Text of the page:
Tuesday, April 17, 2012

Too Tired To Knit

It's hard, having so many things I want to create and so little energy to create them. In the last year I've managed to knit two hats (one of which was in chunky yarn so really didn't take long), one child's scarf and a pair of fingerless mitts (see pic').

I'm about 3/4 of the way through knitting a strappy top (next pic'), I've about 4" of a stole done and have almost finished a cross-stitch keyring. All in all a feeble creative haul.

The list of planned projects just keeps growing.

So why have I become so slow to create anything when creativity and crafting is what keeps me sane? Energy, or the lack thereof. Caffeine is my friend, caffeine is wonderful; it let's me borrow from the evening enough energy to get through the day at work but that's what it is, a borrowing not a giving. Come the evening it's about all I can do to cook a meal and wash some dishes, in fact our takeaway consumption rather proves that often I can't even manage that. Come my day off the best friend I have is my duvet, if I have a pair of days off the second might see some housework and a little creativity but the first day off is almost entirely lost to exhaustion. I don't want to be like this!

Having to admit to myself that I am never 100% well is hard. It really came home to me a couple of months ago; Mr Goth asked me what was wrong and when I replied that I just didn't feel all that well he snapped at me "You never do!" I burst into tears but it made me think, and he's right, I never do feel well, on a good day I just feel tired and a bit low but a lot of the time I really do feel under the weather. Well, we're beginning to understand why.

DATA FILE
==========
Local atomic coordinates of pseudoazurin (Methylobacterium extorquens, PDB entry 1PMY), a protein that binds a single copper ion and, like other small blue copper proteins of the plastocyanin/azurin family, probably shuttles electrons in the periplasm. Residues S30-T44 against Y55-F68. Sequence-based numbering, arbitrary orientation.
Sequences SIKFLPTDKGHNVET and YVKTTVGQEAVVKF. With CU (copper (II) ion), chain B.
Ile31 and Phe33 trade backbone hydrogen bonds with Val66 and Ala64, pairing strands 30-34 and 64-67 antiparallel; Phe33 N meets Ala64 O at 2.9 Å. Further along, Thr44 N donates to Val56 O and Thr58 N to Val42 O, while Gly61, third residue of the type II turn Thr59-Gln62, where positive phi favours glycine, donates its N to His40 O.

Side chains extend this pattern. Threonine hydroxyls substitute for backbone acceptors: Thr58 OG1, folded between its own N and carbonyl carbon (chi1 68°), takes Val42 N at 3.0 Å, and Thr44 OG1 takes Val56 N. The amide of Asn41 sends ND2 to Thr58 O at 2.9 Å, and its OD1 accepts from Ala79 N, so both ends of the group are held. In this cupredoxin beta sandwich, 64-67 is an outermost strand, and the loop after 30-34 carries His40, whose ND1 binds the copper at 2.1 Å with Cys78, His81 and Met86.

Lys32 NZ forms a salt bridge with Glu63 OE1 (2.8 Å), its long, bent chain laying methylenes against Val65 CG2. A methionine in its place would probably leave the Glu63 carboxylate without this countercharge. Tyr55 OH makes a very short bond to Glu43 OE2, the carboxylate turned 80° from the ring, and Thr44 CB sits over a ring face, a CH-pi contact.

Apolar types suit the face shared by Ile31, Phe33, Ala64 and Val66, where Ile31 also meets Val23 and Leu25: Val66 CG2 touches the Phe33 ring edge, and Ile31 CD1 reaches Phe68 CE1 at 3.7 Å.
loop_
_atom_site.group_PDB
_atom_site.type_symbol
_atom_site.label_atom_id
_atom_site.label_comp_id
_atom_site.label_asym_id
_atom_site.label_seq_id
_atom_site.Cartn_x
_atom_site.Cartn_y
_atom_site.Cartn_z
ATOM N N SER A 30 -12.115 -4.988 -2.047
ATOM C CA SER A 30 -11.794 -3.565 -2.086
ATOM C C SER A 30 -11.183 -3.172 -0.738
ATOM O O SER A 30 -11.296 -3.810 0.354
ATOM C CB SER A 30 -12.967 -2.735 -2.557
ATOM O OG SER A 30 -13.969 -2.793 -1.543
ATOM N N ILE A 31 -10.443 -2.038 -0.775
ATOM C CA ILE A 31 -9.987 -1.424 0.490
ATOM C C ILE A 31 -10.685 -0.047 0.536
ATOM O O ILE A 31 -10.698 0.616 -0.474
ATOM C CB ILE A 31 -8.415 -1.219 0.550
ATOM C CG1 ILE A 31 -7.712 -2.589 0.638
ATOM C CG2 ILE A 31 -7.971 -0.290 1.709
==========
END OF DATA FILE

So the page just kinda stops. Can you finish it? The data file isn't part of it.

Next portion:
I was already aware that I have pernicious anaemia due to an inability to absorb vitamin B12 from food, that's more or less kept under control with B12 jabs every 12 weeks, and that I have chronic depression. I've been resigned since my teens to living with a degree of acne but my self esteem had really taken a nosedive as the amount of facial hair I grow has increased to beardly proportions (and now seems to be being joined by other undesirable bodyhair). I managed to resist plucking for a couple of weeks and asked my GP what she felt the safest method of managing my problem might be; she immediately mentioned the possibility that the cause of my problem might be PCOS (Poly Cystic Ovarian Syndrome), which seemed likely as my sister is already known to have PCOS: but she also requested a load of blood tests to pretty much cover any eventuality. The blood tests came back with a raised Prolactin level so she referred me to the endocrinologist (hormone specialist) and said PCOS probably wasn't the cause after all. Oh I love being complicated! The endocrinologist told me that I probably have two hormone problems going on; the raised prolactin wouldn't cause the facial hair, acne and mood swings so she thinks it likely that I do have PCOS but the raised prolactin is another issue and most commonly caused by an overactive/enlarged pituitary gland. So, more blood tests to check all the other pituitary hormones and I'm waiting for an MRI scan. She said the blood test for PCOS wouldn't work for me as my contraceptive implant would mask the results however the clinical profile seems to fit, a bit of reading though and it seems an ultrasound scan of the ovaries is an alternative diagnostic tool so I will ask about that as it makes sense to get an accurate diagnosis.